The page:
Extremely heavy-handed, Drone may as well have a large flashing message at the bottom at all times that reads “Drone strikes are evil.” Nevertheless, the structure and actors manage to keep it from being completely tedious, although not by much.
Neil Wistin (Bean) is a drone striker operator for the CIA. He is experiencing tensions with his family, who do not know his true job, after the death of his father. He is approached by Imir Shaw (Sabongui), a Pakistani man who claims to be interested in buying his old boat. As they head inside, it becomes clear that Shaw is there to discuss matters more relating to the aftermath of a drone strike headed by Wistin sometime before.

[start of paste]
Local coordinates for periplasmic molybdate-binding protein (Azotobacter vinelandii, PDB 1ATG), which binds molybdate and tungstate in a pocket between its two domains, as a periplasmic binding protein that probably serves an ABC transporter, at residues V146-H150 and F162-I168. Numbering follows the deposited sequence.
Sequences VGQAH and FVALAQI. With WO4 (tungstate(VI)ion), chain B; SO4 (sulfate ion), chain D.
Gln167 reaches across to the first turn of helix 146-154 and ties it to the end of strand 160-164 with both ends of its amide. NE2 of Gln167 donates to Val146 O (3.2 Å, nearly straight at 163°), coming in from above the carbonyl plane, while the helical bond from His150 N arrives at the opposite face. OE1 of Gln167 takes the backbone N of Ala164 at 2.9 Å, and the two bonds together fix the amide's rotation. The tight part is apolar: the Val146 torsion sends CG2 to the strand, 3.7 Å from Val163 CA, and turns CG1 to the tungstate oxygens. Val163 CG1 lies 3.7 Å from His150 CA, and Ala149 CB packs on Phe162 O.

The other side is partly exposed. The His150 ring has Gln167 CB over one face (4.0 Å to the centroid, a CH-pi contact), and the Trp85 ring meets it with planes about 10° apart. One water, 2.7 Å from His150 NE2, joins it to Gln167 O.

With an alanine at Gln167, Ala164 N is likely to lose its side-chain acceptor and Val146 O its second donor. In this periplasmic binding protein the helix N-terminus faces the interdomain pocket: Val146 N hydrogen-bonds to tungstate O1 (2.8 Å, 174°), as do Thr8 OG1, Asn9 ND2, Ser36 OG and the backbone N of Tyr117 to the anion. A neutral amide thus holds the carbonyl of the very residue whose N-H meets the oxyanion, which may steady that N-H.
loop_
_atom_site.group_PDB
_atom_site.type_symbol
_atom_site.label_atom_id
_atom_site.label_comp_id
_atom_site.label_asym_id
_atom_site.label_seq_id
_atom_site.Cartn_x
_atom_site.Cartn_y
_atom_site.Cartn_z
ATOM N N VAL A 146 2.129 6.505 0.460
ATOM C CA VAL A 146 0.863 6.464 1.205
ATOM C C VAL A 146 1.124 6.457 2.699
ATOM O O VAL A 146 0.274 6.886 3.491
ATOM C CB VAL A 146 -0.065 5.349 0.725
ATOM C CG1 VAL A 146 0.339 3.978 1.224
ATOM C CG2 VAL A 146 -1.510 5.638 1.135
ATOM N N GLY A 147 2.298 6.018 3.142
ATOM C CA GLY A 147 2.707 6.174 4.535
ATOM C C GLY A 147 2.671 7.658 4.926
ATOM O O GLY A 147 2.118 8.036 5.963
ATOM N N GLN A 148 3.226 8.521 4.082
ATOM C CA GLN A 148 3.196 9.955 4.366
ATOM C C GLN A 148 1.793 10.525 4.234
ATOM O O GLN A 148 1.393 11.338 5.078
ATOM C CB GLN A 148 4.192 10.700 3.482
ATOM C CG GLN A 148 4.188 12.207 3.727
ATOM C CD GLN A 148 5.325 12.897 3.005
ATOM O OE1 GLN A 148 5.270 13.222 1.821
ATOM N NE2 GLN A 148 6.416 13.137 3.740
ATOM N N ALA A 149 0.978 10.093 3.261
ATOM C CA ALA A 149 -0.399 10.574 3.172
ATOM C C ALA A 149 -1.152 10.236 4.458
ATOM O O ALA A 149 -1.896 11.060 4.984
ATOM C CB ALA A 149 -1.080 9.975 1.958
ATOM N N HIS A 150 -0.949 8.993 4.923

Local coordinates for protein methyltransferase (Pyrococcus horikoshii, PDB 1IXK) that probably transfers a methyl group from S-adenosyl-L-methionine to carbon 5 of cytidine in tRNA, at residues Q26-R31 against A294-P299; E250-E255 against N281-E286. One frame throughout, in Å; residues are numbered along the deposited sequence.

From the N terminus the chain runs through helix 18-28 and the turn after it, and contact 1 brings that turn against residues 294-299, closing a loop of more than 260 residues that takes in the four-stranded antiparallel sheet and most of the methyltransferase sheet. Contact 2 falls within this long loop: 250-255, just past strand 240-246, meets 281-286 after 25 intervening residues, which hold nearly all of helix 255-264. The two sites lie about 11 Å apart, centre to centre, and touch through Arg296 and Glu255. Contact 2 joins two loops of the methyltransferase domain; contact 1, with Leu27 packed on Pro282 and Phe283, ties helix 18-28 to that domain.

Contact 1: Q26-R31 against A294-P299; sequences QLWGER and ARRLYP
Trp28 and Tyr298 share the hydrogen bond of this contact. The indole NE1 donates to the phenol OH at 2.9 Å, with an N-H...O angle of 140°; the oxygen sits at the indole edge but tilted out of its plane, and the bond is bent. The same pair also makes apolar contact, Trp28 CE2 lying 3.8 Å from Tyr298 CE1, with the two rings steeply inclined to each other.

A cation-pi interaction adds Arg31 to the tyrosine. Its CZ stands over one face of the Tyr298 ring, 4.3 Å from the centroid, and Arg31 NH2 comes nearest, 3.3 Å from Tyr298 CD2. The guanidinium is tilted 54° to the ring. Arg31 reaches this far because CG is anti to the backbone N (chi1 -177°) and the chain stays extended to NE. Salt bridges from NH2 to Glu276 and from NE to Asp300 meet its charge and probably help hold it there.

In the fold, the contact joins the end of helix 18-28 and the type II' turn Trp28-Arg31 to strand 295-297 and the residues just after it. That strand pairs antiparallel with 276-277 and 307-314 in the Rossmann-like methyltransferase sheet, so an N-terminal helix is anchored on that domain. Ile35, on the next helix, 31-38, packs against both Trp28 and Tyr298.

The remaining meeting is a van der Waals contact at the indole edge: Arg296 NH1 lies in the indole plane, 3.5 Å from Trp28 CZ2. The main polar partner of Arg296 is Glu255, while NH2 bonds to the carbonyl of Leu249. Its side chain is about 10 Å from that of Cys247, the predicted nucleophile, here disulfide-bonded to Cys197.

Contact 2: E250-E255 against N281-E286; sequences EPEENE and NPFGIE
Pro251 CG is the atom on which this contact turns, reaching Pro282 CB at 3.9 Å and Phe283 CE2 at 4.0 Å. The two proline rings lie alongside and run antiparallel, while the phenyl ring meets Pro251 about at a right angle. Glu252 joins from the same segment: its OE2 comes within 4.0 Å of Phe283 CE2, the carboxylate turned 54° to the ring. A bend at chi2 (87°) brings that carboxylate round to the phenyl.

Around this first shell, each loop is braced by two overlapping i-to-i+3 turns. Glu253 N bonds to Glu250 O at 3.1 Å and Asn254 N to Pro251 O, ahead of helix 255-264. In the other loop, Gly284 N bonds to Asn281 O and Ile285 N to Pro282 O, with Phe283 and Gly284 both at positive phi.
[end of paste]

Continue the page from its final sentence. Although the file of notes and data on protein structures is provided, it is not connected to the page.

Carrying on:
The film could easily have been set as a stage play, and may even have worked better in that format, with a few minor changes. As it stands, Bean and Sabongui are believable as characters and fun to watch, even if they don’t have a lot to work with.
In many ways, Drone feels like one that hit the Zeitgeist too late – as though, someone pitched it when they heard about whistleblower stories in the U.S. military and drone campaigns some years ago, but by the time it was finally made and released, we were all past those stories emotionally.
Drone is a film that sadly tries to manipulate the emotions of its audience more than it wants to show them a story and let them draw their own conclusions.